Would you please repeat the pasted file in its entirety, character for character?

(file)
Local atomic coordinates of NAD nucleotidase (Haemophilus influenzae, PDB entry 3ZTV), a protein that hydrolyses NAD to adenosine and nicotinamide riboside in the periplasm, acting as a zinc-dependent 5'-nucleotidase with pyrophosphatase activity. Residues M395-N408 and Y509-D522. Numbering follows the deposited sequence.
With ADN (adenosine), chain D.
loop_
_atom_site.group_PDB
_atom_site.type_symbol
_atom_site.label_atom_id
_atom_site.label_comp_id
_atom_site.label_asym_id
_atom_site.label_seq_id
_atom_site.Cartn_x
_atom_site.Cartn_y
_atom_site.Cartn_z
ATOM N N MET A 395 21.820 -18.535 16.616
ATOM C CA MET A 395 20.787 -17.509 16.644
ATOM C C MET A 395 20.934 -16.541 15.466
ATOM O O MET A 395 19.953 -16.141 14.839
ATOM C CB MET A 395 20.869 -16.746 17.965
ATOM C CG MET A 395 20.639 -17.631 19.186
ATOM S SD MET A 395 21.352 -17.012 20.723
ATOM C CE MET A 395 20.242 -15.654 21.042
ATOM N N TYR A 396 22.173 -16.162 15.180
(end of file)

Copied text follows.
Local atomic coordinates of NAD nucleotidase (Haemophilus influenzae, PDB entry 3ZTV), a protein that hydrolyses NAD to adenosine and nicotinamide riboside in the periplasm, acting as a zinc-dependent 5'-nucleotidase with pyrophosphatase activity. Residues M395-N408 and Y509-D522. Numbering follows the deposited sequence.
With ADN (adenosine), chain D.
loop_
_atom_site.group_PDB
_atom_site.type_symbol
_atom_site.label_atom_id
_atom_site.label_comp_id
_atom_site.label_asym_id
_atom_site.label_seq_id
_atom_site.Cartn_x
_atom_site.Cartn_y
_atom_site.Cartn_z
ATOM N N MET A 395 21.820 -18.535 16.616
ATOM C CA MET A 395 20.787 -17.509 16.644
ATOM C C MET A 395 20.934 -16.541 15.466
ATOM O O MET A 395 19.953 -16.141 14.839
ATOM C CB MET A 395 20.869 -16.746 17.965
ATOM C CG MET A 395 20.639 -17.631 19.186
ATOM S SD MET A 395 21.352 -17.012 20.723
ATOM C CE MET A 395 20.242 -15.654 21.042
ATOM N N TYR A 396 22.173 -16.162 15.180